CPEC as a Pivot to China’s Economic and Energy Security
The economic corridor of Pak-China has potentially linked China directly to the Indian Ocean and the energy-rich Middle East through the deep Gawadar Port, thereby lessening its predominant dependence on the South China Sea as it has become a challenging area for several regional and global players and can be betrayed at any time by the hostile powers in the Asia-Pacific region. “The distance between Gwadar port and Strait of Hormuz is only 400 km has economically and strategically played a role of fulcrum for China in conveying energy and oil requirements from West Asia shrinking its existing maritime transportation distance from 13000 km to 3000 km” (Clemens, 2018). Thus Gwadar port has become a golden bird for China. Gwadar port is also critical for China's economic safety, as it provides access to the India Ocean, a relatively safe route for Chinese trade than the Malacca Strait, as it has slowly become a vulnerable area for various players, including China (Clemens, 2018).
China currently carries through the Malacca Strait 80 percent of its oil and energy needs and increasingly feels that the region's financial and energy security eagerness is under real risk as China and its neighbors and global powers have increased pressure in the South and East China Seas. This is the main reason behind the Beijing search for a feasible mobile path at both the financial and security level, so the CPEC is the best choice for China to directly connect it to the Indian Ocean via Gwadar Port. The Asia-Pacific region has “profound significance for the Obama administration under the U.S. policy of rebalancing Asia, and the U.S. and its allies had the announcement of the Trans-Pacific Partnership affirms this. This US re-balance policy in the Asia-Pacific region involves a political, financial and strategic focus on South-East Asian nations integrating India in molding its re-balance of the region, including the South China Sea and the Indian Ocean, triggering China’s fiscal disadvantages in the region” (Rathore, 2017).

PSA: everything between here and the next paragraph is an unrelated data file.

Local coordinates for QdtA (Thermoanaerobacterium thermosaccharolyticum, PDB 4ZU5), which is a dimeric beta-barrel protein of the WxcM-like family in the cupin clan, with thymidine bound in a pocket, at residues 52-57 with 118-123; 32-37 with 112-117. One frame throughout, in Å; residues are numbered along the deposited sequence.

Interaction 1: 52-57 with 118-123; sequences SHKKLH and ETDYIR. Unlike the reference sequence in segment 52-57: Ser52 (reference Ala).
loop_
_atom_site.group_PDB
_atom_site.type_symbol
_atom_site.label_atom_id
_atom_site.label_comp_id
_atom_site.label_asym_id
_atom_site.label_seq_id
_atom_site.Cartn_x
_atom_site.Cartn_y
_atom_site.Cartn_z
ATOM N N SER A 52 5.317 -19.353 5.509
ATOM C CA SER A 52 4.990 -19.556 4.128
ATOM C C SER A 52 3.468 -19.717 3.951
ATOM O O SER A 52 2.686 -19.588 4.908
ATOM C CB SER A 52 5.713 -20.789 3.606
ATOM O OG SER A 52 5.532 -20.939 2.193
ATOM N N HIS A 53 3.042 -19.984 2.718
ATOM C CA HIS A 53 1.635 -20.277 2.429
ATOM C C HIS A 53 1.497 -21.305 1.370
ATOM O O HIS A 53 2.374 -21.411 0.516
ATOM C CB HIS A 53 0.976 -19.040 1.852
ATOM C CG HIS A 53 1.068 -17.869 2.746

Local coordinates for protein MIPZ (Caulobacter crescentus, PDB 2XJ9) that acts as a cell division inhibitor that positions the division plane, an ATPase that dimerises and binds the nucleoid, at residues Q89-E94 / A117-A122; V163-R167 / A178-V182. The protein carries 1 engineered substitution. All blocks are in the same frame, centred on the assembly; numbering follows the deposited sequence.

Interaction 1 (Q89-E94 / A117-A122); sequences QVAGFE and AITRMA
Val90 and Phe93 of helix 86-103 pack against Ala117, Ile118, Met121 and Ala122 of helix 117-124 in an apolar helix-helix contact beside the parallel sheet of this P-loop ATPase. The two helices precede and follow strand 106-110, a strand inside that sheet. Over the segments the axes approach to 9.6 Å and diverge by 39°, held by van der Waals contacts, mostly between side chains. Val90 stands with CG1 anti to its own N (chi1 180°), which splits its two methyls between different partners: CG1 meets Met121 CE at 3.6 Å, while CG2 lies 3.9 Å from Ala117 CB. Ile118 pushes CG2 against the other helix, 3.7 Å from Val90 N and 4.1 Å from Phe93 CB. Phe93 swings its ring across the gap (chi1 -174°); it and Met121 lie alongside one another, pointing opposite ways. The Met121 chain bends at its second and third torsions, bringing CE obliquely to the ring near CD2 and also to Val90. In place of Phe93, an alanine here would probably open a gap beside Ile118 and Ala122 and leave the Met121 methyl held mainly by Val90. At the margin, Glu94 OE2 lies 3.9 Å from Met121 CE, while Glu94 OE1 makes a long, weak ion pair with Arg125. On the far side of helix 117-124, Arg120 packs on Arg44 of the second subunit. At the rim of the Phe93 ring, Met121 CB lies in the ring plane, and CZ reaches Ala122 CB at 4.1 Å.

Source: Daily Dawn
The non-western world is moving forward under Beijing’s leadership to become a global economy making it a direct threat to US dominance. Beijing seeks to modify the unwritten directives of global development finance especially after the Western subjugated World Bank and IMF’s reputation. As a result, Chinese sponsored Asian Infrastructure Investment Bank (AIIB), BRICS Development Bank (NDB) and Asian Development Bank (ADB) are considering as an alternative to the Bretton Woods system’s multilateral institutions. Pax-Sinica is currently taking steps to undo and replace Pax-Americana that resulted from the prevalence of power at the culmination of World War II. Because China has crushed the new liberal ideas of world order but the American order has not yet self-actualized. In retrospect, no rising power has ever been accommodated by the US to become its counterpart. In the words of John Mearsheimer, “the US has never allowed and will never allow any power in the world to become a regional hegemon”. Nevertheless, the influence of rising and falling realms in this mechanism has shifted the degree of statecraft in geo-economics, geo-politics, geo-strategy, diplomacy, and warfare and technology. Whenever another Pax has been substituted, two-fold changes expected. First, it transforms the setting of model and system; second, by changing the outlines of that system, it converts the sections of the earlier system. It is a fresh structure with new standards or a new structure with old principles.